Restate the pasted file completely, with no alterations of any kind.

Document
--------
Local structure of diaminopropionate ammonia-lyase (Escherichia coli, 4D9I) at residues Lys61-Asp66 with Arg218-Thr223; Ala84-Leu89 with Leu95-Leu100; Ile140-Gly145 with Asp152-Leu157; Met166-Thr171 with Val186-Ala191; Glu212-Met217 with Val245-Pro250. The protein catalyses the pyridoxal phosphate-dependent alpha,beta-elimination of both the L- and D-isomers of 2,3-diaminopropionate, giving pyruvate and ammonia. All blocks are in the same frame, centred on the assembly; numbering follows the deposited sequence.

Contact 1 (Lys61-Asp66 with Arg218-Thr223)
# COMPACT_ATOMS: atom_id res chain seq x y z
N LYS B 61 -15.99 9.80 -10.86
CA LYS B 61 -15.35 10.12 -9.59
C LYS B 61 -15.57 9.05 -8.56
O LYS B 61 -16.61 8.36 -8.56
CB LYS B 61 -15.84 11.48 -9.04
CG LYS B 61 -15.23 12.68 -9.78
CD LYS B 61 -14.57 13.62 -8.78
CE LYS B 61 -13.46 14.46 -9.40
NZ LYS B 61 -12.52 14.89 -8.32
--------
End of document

Local structure of diaminopropionate ammonia-lyase (Escherichia coli, 4D9I) at residues Lys61-Asp66 with Arg218-Thr223; Ala84-Leu89 with Leu95-Leu100; Ile140-Gly145 with Asp152-Leu157; Met166-Thr171 with Val186-Ala191; Glu212-Met217 with Val245-Pro250. The protein catalyses the pyridoxal phosphate-dependent alpha,beta-elimination of both the L- and D-isomers of 2,3-diaminopropionate, giving pyruvate and ammonia. All blocks are in the same frame, centred on the assembly; numbering follows the deposited sequence.

Contact 1 (Lys61-Asp66 with Arg218-Thr223)
# COMPACT_ATOMS: atom_id res chain seq x y z
N LYS B 61 -15.99 9.80 -10.86
CA LYS B 61 -15.35 10.12 -9.59
C LYS B 61 -15.57 9.05 -8.56
O LYS B 61 -16.61 8.36 -8.56
CB LYS B 61 -15.84 11.48 -9.04
CG LYS B 61 -15.23 12.68 -9.78
CD LYS B 61 -14.57 13.62 -8.78
CE LYS B 61 -13.46 14.46 -9.40
NZ LYS B 61 -12.52 14.89 -8.32